by Pat Kinevane.
Soho Theatre Upstairs 21 Dean Street W1D 3NE To 25 July 2015.
Runs 1hr 35min No interval.
TICKETS: 020 7478 0100.
Review: Timothy Ramsden 18 July.
Perfect fit of script and performer.
This modern descendent of the Ancient Mariner emerges from the blanket in which he’s presumably been sleeping rough, takes off his head-cap to reveal a hairless scalp and looms over the Soho audience in as way that might be threatening – as he says, no-one’s going to disturb him overnight in a shop doorway – but has an insinuating charm and ready humour.
If it’s being Irish gives him the manner of someone from a missing Samuel Beckett monologue, it’s not a matter of accent only, but the terse, vivid style of Kinevane’s script, with its jumps demanding we keep up, its changes in tone and subject and oblique references tied into a cohesive narrative that seems to be going nowhere but ends having given us a panoramic view of life from an unusual, uneasy angle.
This is an urban life measured not in coffee spoons but controlled swigs from a wine-bottle, a life that asserts (believably) that many people on the streets keep themselves cleaner than some who have hot and cold running water for their private use. In the flowing consciousness keeps recurring Pearse, the dead brother persecuted back in holy Ireland for his sexuality.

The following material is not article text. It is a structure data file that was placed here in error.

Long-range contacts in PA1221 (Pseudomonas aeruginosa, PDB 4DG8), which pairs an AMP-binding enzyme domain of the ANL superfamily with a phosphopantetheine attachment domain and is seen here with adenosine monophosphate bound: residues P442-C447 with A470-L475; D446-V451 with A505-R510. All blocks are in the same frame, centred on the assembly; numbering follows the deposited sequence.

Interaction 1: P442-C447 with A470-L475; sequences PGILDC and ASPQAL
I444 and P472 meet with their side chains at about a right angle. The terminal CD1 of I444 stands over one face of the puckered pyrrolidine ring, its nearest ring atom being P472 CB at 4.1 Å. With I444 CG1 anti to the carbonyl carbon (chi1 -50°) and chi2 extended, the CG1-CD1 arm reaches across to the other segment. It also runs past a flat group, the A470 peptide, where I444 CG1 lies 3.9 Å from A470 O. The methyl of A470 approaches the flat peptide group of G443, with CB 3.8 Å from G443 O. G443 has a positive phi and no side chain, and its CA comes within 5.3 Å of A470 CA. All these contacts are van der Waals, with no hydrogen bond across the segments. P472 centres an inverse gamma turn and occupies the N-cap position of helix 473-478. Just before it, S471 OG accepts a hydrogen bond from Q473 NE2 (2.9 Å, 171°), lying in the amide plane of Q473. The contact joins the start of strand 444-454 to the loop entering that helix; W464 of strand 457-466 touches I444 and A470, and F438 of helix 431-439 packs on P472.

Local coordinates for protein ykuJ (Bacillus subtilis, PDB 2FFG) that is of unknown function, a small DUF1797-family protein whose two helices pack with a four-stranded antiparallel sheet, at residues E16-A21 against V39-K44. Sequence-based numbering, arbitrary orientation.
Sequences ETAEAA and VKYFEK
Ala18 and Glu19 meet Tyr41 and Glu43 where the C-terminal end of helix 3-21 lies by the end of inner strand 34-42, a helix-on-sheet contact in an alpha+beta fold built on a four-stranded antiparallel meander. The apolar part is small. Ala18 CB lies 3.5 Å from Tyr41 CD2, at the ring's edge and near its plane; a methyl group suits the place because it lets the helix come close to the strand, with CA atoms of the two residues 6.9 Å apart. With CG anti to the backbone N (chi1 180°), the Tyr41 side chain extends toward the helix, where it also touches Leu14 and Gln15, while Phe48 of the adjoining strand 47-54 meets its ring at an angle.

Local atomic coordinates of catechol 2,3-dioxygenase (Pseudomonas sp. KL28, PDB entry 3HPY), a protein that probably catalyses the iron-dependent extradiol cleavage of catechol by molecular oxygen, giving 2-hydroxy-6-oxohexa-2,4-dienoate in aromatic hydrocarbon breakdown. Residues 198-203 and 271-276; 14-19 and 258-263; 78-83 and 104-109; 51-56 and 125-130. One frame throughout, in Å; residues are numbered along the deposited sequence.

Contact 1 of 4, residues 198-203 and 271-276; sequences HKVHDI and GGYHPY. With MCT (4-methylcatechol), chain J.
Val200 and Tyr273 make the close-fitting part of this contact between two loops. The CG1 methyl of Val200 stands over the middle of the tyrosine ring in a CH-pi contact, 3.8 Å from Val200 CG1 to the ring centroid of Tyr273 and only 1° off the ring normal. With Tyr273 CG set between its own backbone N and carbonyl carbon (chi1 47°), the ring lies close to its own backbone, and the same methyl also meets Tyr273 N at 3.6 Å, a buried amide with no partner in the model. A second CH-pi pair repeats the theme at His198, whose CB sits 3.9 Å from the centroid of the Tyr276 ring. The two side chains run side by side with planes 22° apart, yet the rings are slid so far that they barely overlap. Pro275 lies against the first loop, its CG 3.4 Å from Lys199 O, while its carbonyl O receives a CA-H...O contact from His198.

Silent, and unseen also, is the mental illness that leads many to the streets, disabled by an unsympathetic, uncomprehending society. If the noticeably sinuous movements, in clothing suggesting rehearsal wear, imply a link to ballet, Tino’s name recalls Rudolph Valentino, sleeper on park benches turned ballet star – a switch in fortune that could go either way.
Fear of the street-dweller who accosts us isn’t mainly physical; it’s a reminder of the insecurity anyone can face. The loss of a job, the collapse of a synapse or two and life’s blown from under us.
Forceful moments prevent complete relaxation, while the momentary camaraderie as Tino strikes-up conversations with audience members – asking questions, making comments in relaxed craic style – sometimes transmutes into angry reminiscence as he turns away, struck by some thought or memory.
Outside, Tino would be ignored or avoided. Which is also the point made by the power and wit of Kinevane’s script and performance.
Tino: Pat Kinevane.
Director: Jim Culleton.